Sounds familiar, except that I’m a translator, so I don’t have to be “on” as much as you do. But I still feel more relaxed and less “on” when I can do exactly the same job remotely than when I’m at the office. But in-person development days are draining, because our team is just large enough (20+) that it hits the “exhaustingly large group” end of the scale for me, given that I have to make sure to interact with everyone at some point. But I’m also definitely a chatty introvert, and have to keep myself in check to ensure that I don’t talk over everyone in smaller meetings or when we collaborate in smaller groups. This especially because our conversation culture requires turn-taking. Interruptions are acceptable only in emergencies or if it’s the only way to get your word in edgeways (among peers at least), otherwise interrupting is seen as very rude.

    5. Ellis Bell*

      I think the most common trend is for managers to make random stuff up for mentoring purposes simply because many haven’t any idea to do it. See also: random ideas for team building and morale events.

    6. Spooky All Year*

      Oh lord this was part of what wrecked a relationship for me once. They were extroverted, I’m introverted, and so when we both were tired, they wanted to get on a video call with me (long distance relationship) and I wanted to hide. I told them I needed time to recharge solo and they got upset because “everyone understands when an introvert needs alone time but what about the extroverts??” Extroverts can go be social with someone else when their favorite introvert is tired, introverts can’t be not-social with an extrovert around who still feels like people and requires energy accordingly. We decided we were better friends than partners.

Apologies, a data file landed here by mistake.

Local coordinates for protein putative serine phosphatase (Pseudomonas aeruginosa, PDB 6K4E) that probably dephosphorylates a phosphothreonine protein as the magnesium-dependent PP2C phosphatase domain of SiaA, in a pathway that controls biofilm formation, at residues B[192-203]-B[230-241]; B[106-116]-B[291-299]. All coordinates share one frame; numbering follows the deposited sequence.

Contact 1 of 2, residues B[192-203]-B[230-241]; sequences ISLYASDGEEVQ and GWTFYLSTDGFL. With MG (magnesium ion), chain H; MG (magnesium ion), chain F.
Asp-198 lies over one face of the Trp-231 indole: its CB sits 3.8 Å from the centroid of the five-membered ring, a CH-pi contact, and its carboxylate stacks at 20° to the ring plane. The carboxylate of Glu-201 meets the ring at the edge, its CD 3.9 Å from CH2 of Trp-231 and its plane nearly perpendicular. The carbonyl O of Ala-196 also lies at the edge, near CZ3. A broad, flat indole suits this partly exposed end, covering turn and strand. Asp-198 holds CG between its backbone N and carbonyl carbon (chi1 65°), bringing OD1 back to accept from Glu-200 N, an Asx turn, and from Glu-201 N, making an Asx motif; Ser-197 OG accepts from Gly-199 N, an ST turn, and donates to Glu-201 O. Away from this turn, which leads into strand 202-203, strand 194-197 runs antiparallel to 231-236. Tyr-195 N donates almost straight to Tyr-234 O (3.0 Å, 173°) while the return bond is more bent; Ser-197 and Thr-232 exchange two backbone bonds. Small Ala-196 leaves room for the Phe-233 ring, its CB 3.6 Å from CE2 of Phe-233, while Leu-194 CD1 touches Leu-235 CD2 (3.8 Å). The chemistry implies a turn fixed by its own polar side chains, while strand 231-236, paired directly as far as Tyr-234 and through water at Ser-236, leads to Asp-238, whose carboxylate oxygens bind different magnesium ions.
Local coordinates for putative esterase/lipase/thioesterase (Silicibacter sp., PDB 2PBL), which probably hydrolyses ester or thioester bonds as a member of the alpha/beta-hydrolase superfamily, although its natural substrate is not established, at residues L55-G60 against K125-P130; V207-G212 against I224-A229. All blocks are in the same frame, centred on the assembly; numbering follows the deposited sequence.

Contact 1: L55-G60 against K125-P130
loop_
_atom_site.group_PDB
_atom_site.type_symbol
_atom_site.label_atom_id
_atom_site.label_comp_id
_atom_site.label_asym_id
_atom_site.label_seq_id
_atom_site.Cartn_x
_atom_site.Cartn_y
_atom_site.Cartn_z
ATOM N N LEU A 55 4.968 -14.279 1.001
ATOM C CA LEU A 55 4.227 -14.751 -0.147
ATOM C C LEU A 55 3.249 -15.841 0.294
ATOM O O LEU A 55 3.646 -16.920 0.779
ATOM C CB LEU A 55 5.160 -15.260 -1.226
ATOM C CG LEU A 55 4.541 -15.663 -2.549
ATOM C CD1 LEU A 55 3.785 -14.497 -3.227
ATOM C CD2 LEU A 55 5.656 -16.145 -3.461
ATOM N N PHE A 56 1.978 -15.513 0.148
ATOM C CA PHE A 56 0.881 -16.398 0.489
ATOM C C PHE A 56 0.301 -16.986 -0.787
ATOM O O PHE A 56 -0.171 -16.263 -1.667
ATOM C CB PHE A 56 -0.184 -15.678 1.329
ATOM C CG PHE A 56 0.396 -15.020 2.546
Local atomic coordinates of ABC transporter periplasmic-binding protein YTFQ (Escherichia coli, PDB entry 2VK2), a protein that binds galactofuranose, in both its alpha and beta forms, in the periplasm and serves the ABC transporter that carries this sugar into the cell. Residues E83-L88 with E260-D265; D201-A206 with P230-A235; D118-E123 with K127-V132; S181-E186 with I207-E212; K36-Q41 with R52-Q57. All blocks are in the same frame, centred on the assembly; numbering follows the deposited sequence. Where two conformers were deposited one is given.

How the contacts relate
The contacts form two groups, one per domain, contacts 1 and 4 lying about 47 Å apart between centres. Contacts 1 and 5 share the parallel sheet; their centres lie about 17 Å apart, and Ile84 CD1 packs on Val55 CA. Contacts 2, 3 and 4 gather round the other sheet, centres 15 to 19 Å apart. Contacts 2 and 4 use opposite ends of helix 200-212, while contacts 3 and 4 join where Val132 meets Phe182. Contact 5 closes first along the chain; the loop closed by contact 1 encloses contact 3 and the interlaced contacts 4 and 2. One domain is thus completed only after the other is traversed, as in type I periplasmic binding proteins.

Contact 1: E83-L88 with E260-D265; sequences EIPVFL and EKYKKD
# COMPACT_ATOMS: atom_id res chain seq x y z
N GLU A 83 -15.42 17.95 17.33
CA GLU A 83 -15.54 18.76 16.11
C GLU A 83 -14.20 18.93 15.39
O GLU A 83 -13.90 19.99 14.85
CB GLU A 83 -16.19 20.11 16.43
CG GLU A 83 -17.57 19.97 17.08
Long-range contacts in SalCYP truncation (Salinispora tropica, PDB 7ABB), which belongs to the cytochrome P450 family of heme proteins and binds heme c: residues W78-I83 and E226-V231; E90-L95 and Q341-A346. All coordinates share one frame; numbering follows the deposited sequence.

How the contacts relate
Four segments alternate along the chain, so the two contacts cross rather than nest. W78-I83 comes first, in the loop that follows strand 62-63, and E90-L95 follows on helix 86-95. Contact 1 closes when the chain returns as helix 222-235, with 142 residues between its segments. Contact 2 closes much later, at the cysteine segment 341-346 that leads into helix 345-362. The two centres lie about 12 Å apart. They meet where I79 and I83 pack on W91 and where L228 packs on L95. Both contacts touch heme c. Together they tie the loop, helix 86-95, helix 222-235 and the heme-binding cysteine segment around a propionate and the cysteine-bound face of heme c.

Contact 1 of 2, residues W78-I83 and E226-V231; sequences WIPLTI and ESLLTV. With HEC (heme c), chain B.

6. HufferWare*

    Congrats! Sounds like you had well outgrown that role and that mentorship arrangement and made the smart move.

  7. Grumpy Elder Millennial*

    I’d have been annoyed and upset at that e-mail, too, OP! We’re taught from childhood that interrupting is rude. But that’s basically what your boss was telling you explicitly to do. Not just to her, but to your coworkers. I can totally imagine a coworker’s reaction being “OK, cool, why are you telling me this?”

    Chalk this up to a weird interpersonal quirk of that boss. Glad you’re now in a workplace with an environment that feels more natural to you.

  8. Morgan Proctor*

    Extroverts are given advantages in the workplace that introverts are not, no matter how good an introvert’s work is, or how bad the extrovert’s work is. I’ve seen it happen time after time after time. I’m fairly introverted, and I’ve reached the point where I just don’t care anymore, because caring is more harmful for my mental health than giving up. I just can’t mask like that, and even when masking, I cannot compete with naturally extroverted people. I wish I could! I, too, could reap countless promotions, raises, and professional perks that my extroverted coworkers are regularly handed. It’s simply the way of the world, and it sucks.

    1. Office-issued square of sheet cake*

      I would not say this was an introvert / extrovert issue, but instead a very strange quirk of OP’s boss. I’m an extrovert and I’ve had to make it a point to emphasize to my team that – hey if you’re just running to the bathroom and there’s no specific reason I need to know (watching the pot of llama soup to make sure it doesn’t boil over or whatever) please DON’T go out of your way to interrupt me and tell me. It totally throws me off mid-conversation. You’ll probably be back before I finish this meeting anyway!